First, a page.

We believe we are acting in the best interests of our future selves when we marry, get an education, exercise, or put away money for retirement. Yet we may reasonably suspect that they will turn out to be dissatisfied with some of our choices—as we are unhappy with certain decisions of our past selves. Who thought that was a good idea? Well, apparently you did, at the time.
Brains specialize in predicting the future, especially the near future. Animals learn to expect that cues that were associated with the appearance of a snack or a predator last time will predict the same outcome next time. Unlike other animals, though, we humans can use our overdeveloped frontal cortex to imagine our lives into the distant future—a practice that made up 12% of our daily thoughts in one study.
Too bad we’re not very good at it, as you might expect for such a recently evolved ability. The cognitive biases that tilt our visions of possible futures are one reason that we have trouble predicting what will make us happy. For one thing, we are overly optimistic about the likelihood of good versus bad future events, probably because we spend more time fantasizing about positive outcomes.
Researchers have found that our memory is sketchy and unreliable, partly because we fill in many details that our brains haven’t actually stored. Because imagination depends on many of the same brain functions, it too is prone to predictable errors. The details that we fill in when we picture a future scene feel so realistic that it becomes difficult to picture events playing out another way. Thus, instead of believing that we have imagined a possible future, we feel as though we have pictured the future, and we base our predicted future happiness on this belief.
These filled-in details are often taken from our everyday lives. For this reason, our imagination leads us to believe that the future will look a lot like the present, especially in its emotional tone. This bias makes it hard to imagine that we will ever get over our current grief. It is also the reason that you would be unwise to go to the grocery store when you're starving.
Even in a world of perfect information and self-control, we would have to face the philosophical question of what we’re willing to sacrifice now to feel better later. Balancing the needs and wants of our current self against those of our future selves is nearly as hard as negotiating how much we should work to make other people happy. As psychologist Paul Bloom explains, we tend to think about our far-future selves as if they were strangers, which leads us to systematically misunderstand their motives and preferences.
Another hurdle is the basic issue of defining what we mean by happiness. Ancient Greek philosophers introduced two schools of thought that psychologists are still arguing over today. One group believes that happiness is primarily about pleasure, while the other believes it centers on purpose, the belief that your life has meaning and worth to others. In terms of the brain, this distinction might make little difference, as some researchers have claimed. From a practical perspective, though, it matters whether we can best maximize our happiness by playing with kittens or volunteering at the food bank. The focus on pleasure has obscured problems of the elderly in particular, notes psychologist Carol Ryff, who often have trouble maintaining a sense of purpose after retirement. It also interferes with our understanding of cultures like Japan whose concept of happiness focuses less on hedonism and more on contributing to society.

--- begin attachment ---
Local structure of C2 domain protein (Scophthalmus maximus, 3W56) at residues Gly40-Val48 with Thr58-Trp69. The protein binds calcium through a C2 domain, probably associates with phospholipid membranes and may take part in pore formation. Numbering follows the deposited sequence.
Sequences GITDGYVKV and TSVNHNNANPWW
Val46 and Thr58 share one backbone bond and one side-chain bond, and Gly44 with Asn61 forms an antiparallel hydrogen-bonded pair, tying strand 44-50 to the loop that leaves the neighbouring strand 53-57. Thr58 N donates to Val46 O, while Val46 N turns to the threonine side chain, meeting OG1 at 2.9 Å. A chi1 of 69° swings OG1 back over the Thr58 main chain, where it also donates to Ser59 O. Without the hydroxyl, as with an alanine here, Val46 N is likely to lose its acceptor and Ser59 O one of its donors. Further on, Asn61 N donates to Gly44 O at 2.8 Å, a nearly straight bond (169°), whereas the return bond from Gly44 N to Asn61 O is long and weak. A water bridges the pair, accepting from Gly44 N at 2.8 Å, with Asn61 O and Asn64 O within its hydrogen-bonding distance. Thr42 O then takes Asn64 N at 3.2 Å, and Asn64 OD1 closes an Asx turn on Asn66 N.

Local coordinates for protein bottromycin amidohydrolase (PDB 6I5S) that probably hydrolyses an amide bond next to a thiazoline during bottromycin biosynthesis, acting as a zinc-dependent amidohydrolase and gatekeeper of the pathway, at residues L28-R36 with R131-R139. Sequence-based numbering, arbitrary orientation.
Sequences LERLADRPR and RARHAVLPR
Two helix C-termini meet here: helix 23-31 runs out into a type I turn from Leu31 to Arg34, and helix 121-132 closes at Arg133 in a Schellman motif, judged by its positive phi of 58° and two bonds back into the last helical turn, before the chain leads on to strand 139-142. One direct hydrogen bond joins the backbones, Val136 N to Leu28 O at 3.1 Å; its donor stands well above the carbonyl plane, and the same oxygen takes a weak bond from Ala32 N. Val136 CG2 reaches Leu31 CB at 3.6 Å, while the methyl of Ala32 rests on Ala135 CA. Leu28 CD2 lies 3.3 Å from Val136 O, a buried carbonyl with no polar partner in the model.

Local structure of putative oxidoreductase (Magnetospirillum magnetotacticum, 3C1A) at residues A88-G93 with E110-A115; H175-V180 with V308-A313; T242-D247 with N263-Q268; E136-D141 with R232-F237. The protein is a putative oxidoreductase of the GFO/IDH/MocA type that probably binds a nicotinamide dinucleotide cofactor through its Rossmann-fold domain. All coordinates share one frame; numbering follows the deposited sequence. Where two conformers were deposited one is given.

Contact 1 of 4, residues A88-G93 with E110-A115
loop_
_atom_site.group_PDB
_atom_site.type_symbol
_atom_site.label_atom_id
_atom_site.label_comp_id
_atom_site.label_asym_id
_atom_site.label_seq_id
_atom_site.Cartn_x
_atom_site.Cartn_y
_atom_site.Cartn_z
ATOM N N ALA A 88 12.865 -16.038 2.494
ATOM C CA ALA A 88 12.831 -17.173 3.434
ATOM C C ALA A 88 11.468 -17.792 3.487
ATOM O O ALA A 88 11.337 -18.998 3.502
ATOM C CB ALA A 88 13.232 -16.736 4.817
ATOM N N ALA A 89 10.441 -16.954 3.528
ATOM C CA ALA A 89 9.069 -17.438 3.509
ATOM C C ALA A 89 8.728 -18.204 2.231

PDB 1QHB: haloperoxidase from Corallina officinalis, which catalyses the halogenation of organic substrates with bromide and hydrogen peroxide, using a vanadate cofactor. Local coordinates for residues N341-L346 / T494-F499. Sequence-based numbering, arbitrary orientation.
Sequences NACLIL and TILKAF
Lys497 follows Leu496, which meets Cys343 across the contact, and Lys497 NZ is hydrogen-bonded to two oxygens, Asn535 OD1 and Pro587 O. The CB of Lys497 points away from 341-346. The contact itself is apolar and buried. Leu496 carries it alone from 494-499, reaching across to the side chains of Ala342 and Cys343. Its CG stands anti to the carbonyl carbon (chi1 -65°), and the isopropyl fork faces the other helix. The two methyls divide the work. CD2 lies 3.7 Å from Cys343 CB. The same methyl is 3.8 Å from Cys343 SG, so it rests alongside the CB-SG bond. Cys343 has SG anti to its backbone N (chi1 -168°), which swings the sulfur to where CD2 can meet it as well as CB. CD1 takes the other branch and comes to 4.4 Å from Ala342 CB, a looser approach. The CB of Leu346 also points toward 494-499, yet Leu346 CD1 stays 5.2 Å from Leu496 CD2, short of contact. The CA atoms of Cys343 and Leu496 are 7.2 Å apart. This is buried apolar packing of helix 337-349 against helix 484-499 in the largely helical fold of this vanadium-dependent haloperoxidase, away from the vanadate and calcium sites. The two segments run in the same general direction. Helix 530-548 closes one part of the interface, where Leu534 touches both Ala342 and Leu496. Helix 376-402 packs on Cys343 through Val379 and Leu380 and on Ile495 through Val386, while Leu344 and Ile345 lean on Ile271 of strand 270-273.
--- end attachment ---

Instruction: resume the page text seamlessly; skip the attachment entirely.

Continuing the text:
Most self-help books underestimate the difficulty of becoming happier, writes philosopher Dan Haybron. In part, that’s because happiness is social, depending on other people’s actions as well as your own. He adds that fixing serious problems in your life, such as finding a new job or rebuilding a damaged relationship, is the surest but also the hardest way to increase happiness.
Finally, anthropologist Dean Falk asks whether happiness is adaptive. That is, did evolution select for people who were inclined to pursue and experience happiness? She notes that happiness is partly genetic and that it motivates people to set and achieve goals. For those reasons, she concludes that it may have developed under natural selection, rather than simply being a side effect of brain functions that evolved in response to other pressures.
Unless your brain is damaged, it’s extremely hard to resist the pull of the future on your imagination. Anyone who has attempted to meditate knows how much effort is required to keep your mind focused on the present for as little as half an hour. Whatever the uncertainty in our visions of our future selves, we are likely to continue to chart our course in life by these imaginings—at least until someone invents a time machine or a crystal ball.
photo by georgikeith